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      Azilsartan medoxomil in the management of hypertension: an evidence-based review of its place in therapy

      Core Evidence

      Dove Medical Press

      hypertension, pharmacology, azilsartan, blood pressure, pharmacokinetics, cost-effectiveness

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          Abstract

          Background

          Azilsartan (AZI) is a relatively new angiotensin receptor blocker available for the treatment of any stage of hypertension, which was eventually given in combination with chlorthalidone (CLT).

          Objective

          To review pharmacology and clinical role of AZI monotherapy and AZI/CLT or AZI/amlodipine combination therapies for hypertension management.

          Methods

          PubMed, Embase, and Cochrane Library were searched using search terms “ azilsartan”, “chlorthalidone,” “pharmacology,” “pharmacokinetics,” “pharmacodynamics,” “pharmacoeconomics,” and “cost-effectiveness.” To obtain other relevant information, US Food and Drug Association as well as manufacturer prescribing information were also reviewed.

          Results

          Randomized controlled trials demonstrated AZI to be superior to other sartans, such as valsartan, olmesartan, and candesartan, in terms of 24-hour ambulatory blood pressure monitoring (ABPM) reduction with respect. That beneficial effect of azilsartan was also associated with similar safety profiles. When compared to other antihypertensive drugs, azilsartan was found to be superior to any angiotensin-converting enzyme inhibitor, including ramipril, in terms of ABPM results, and noninferior to amlodipine in terms of sleep-BP control. The association of AZI and CLT was then found to be superior to other sartans + thiazide combination therapies in terms of both BP lowering and goal achievement. The combination of AZI and amlodipine has also been tested in clinical trials, but compared only with placebo, demonstrating its superiority in terms of efficacy and similarity in terms of safety.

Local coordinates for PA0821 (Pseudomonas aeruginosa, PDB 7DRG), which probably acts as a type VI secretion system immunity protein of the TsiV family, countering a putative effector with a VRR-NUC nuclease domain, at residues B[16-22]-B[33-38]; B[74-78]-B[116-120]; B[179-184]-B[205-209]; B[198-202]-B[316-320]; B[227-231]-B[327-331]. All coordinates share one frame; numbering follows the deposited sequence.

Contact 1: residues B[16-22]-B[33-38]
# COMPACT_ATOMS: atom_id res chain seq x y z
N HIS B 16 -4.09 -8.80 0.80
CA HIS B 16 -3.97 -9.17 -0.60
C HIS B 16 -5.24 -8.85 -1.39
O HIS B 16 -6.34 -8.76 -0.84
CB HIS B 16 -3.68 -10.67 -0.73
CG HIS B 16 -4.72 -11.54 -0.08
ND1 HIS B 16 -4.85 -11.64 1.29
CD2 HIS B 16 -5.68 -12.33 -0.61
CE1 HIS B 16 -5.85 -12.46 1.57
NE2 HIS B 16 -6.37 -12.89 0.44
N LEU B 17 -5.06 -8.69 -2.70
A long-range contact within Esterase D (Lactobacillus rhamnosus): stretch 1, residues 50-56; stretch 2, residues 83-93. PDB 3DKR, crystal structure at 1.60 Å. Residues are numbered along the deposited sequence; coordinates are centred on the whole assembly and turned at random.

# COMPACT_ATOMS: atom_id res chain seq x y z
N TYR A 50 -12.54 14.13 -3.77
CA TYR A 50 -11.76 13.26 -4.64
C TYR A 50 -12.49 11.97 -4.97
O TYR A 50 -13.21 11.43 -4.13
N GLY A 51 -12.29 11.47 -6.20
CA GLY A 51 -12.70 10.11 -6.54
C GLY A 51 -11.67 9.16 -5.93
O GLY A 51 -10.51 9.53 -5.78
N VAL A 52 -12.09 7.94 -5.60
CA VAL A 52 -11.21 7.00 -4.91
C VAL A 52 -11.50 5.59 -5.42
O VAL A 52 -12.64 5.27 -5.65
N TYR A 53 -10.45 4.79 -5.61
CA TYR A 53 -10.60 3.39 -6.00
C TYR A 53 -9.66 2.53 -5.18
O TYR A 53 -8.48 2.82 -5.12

Conclusion

          Azilsartan is a safe and effective treatment option for every stage of hypertension, both alone or in fixed-dose combination tablets with chlorthalidone or amlodipine. Beneficial effects of AZI were also noted in patients with any degree of renal impairment. In addition, safety profiles of AZI were similar to that of the placebo.

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          Most cited references 47

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          Heart disease and stroke statistics--2015 update: a report from the American Heart Association.

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            Compliance, safety, and effectiveness of fixed-dose combinations of antihypertensive agents: a meta-analysis.